What I learned from creating a Merge Queue

What is a Merge Queue?

When your team wants to ensure all tests are passing before their changes are merged into main/master/trunk it can be helpful to have an automated process to trigger those tests and ensure they pass before merging. A lot of Pull Request systems can do this for you with a check that the tests must pass before merging. There isn’t any reason to consider a merge queue unless the test take a long time to run. Waiting 5 minutes between updating a pull request and merging it in is usually fine but waiting a hour can become a problem. Especially when there are a lot of other people working on the same code base.

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Can Programmers Test?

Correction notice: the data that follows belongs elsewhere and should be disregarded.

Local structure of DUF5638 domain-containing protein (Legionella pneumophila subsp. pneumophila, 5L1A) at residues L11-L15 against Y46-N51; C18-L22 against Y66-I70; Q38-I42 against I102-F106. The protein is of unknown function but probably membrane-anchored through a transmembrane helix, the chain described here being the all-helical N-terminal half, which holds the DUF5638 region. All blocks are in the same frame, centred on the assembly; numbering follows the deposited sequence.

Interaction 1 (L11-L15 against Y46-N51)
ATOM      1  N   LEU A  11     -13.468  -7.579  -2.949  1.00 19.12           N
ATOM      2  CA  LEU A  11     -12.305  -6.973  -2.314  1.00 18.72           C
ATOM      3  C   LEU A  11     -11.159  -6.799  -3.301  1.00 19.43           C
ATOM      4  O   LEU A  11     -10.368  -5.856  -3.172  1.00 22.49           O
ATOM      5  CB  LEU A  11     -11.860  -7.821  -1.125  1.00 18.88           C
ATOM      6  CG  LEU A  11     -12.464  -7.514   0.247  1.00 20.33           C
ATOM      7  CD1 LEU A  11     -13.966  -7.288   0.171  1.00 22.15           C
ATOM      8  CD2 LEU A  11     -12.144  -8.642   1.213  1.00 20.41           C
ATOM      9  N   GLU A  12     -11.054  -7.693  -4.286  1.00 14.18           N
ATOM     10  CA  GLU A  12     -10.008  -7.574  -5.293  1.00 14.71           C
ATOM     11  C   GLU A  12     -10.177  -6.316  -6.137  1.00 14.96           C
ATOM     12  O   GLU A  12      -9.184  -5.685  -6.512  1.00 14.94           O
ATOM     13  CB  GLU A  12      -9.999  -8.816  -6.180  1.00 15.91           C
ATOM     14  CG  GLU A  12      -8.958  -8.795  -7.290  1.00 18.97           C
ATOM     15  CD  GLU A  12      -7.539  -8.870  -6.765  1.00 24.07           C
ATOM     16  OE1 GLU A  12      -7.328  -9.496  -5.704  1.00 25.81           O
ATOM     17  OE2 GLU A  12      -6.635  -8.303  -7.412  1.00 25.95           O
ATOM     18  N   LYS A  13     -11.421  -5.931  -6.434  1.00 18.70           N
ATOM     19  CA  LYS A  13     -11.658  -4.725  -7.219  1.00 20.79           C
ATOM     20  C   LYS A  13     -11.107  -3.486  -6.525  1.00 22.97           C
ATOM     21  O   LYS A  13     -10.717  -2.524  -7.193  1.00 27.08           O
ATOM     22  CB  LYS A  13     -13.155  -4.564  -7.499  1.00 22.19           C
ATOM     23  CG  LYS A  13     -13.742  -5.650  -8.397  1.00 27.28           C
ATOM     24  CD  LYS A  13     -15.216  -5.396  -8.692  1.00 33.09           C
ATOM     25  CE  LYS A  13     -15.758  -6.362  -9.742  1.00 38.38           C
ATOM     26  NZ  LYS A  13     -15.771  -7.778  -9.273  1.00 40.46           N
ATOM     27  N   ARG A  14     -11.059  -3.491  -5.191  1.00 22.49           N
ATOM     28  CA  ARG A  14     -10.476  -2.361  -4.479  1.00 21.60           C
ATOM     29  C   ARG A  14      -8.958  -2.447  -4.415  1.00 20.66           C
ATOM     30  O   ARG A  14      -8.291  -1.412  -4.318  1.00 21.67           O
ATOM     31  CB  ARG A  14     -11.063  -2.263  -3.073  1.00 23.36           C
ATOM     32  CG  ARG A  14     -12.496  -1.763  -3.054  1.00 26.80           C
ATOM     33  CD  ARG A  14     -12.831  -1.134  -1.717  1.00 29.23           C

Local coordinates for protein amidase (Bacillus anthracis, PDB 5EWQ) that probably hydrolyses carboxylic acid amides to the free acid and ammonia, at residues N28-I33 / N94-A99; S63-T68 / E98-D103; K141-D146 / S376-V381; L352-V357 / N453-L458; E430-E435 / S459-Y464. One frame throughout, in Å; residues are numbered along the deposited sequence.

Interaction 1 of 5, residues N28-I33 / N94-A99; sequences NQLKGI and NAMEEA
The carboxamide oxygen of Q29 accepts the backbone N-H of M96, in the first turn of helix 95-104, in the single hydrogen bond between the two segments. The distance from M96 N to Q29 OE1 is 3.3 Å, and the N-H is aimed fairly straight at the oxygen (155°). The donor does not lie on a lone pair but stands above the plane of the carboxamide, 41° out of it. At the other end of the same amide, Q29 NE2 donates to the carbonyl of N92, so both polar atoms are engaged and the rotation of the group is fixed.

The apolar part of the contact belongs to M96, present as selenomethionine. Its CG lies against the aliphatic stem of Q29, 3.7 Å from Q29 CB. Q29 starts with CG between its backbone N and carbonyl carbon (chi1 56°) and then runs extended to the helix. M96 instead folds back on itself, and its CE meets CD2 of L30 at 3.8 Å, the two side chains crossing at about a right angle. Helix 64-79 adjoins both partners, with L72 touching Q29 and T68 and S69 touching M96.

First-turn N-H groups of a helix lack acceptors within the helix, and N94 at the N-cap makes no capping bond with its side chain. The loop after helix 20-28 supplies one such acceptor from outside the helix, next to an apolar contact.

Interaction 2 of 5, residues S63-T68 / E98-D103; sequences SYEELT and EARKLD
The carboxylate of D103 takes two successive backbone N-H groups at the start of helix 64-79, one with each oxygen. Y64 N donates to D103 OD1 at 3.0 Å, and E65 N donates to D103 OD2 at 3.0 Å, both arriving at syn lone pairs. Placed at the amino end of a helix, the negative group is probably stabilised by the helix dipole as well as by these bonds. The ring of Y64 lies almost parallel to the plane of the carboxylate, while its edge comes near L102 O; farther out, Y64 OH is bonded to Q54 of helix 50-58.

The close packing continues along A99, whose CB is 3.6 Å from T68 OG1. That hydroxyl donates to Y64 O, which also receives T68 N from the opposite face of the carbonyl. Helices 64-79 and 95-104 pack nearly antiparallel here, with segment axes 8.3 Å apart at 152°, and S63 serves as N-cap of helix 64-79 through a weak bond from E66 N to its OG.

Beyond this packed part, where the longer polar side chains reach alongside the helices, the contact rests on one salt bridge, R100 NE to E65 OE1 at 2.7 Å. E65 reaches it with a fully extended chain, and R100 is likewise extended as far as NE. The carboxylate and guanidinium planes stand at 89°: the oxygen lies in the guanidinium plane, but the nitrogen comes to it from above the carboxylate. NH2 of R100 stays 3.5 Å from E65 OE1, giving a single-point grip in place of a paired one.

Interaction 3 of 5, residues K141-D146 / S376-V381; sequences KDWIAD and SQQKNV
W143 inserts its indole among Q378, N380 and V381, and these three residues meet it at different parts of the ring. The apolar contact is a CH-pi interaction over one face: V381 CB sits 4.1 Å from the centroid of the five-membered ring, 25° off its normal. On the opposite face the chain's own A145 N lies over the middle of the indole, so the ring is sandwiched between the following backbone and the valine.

I spend a lot of time working closely with programmers on the software testing process. Much of my career mission is to get more people embracing techniques like Test Driven Development. As I push more and more of the testing demands onto the developers I sometimes run into people who say they need a tester for “independent testing”.

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Are mocks/fakes reusuable?

Programming 101 states:
Don’t copy and paste code. If you find yourself doing something repetitive then do it right so you can reuse the same code. Functions, classes and even separate files all serve this end.

Now that I’m writing tests all the time I often find myself creating Mocks. Mocks are where you tell code to use a pretend version of some functionality instead of the real one. It could be because the real one does something you don’t want in your tests (writes files, reads a database) or it could be that you’ve got some messy legacy code you can’t to pull into your tests (yet). There’s other reasons too but you get the idea.

So if I make a Mock version of a class it makes sense to try and share that with everyone else that might be trying to test with that same class. Or does it?

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